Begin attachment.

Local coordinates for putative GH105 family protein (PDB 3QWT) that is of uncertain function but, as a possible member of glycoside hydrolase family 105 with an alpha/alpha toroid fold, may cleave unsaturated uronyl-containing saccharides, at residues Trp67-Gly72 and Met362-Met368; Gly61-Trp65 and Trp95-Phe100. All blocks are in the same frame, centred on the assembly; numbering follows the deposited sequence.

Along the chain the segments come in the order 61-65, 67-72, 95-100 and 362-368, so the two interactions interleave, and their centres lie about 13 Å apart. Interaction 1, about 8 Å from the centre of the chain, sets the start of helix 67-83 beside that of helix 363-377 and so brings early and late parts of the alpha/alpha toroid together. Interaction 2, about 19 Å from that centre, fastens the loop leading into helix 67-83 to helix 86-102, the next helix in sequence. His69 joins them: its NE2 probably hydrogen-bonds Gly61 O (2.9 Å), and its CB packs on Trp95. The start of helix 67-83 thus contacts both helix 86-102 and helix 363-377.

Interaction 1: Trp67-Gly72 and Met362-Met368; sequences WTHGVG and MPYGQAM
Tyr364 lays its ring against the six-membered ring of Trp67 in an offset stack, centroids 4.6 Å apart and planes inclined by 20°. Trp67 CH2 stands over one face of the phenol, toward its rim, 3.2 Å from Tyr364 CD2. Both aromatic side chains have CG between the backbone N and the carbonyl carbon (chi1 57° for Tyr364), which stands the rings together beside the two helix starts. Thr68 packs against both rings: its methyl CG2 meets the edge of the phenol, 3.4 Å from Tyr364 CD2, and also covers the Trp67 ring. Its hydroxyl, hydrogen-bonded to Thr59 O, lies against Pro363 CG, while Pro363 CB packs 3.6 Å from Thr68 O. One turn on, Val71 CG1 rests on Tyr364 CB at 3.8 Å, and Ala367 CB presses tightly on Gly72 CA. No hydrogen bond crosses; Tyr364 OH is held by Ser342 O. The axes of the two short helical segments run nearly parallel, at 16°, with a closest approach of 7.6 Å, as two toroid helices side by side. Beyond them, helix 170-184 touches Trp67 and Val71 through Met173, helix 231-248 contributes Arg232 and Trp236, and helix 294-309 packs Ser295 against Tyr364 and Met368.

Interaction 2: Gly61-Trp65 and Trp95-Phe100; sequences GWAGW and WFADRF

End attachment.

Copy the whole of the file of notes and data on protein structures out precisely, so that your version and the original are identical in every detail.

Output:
Local coordinates for putative GH105 family protein (PDB 3QWT) that is of uncertain function but, as a possible member of glycoside hydrolase family 105 with an alpha/alpha toroid fold, may cleave unsaturated uronyl-containing saccharides, at residues Trp67-Gly72 and Met362-Met368; Gly61-Trp65 and Trp95-Phe100. All blocks are in the same frame, centred on the assembly; numbering follows the deposited sequence.

Along the chain the segments come in the order 61-65, 67-72, 95-100 and 362-368, so the two interactions interleave, and their centres lie about 13 Å apart. Interaction 1, about 8 Å from the centre of the chain, sets the start of helix 67-83 beside that of helix 363-377 and so brings early and late parts of the alpha/alpha toroid together. Interaction 2, about 19 Å from that centre, fastens the loop leading into helix 67-83 to helix 86-102, the next helix in sequence. His69 joins them: its NE2 probably hydrogen-bonds Gly61 O (2.9 Å), and its CB packs on Trp95. The start of helix 67-83 thus contacts both helix 86-102 and helix 363-377.

Interaction 1: Trp67-Gly72 and Met362-Met368; sequences WTHGVG and MPYGQAM
Tyr364 lays its ring against the six-membered ring of Trp67 in an offset stack, centroids 4.6 Å apart and planes inclined by 20°. Trp67 CH2 stands over one face of the phenol, toward its rim, 3.2 Å from Tyr364 CD2. Both aromatic side chains have CG between the backbone N and the carbonyl carbon (chi1 57° for Tyr364), which stands the rings together beside the two helix starts. Thr68 packs against both rings: its methyl CG2 meets the edge of the phenol, 3.4 Å from Tyr364 CD2, and also covers the Trp67 ring. Its hydroxyl, hydrogen-bonded to Thr59 O, lies against Pro363 CG, while Pro363 CB packs 3.6 Å from Thr68 O. One turn on, Val71 CG1 rests on Tyr364 CB at 3.8 Å, and Ala367 CB presses tightly on Gly72 CA. No hydrogen bond crosses; Tyr364 OH is held by Ser342 O. The axes of the two short helical segments run nearly parallel, at 16°, with a closest approach of 7.6 Å, as two toroid helices side by side. Beyond them, helix 170-184 touches Trp67 and Val71 through Met173, helix 231-248 contributes Arg232 and Trp236, and helix 294-309 packs Ser295 against Tyr364 and Met368.

Interaction 2: Gly61-Trp65 and Trp95-Phe100; sequences GWAGW and WFADRF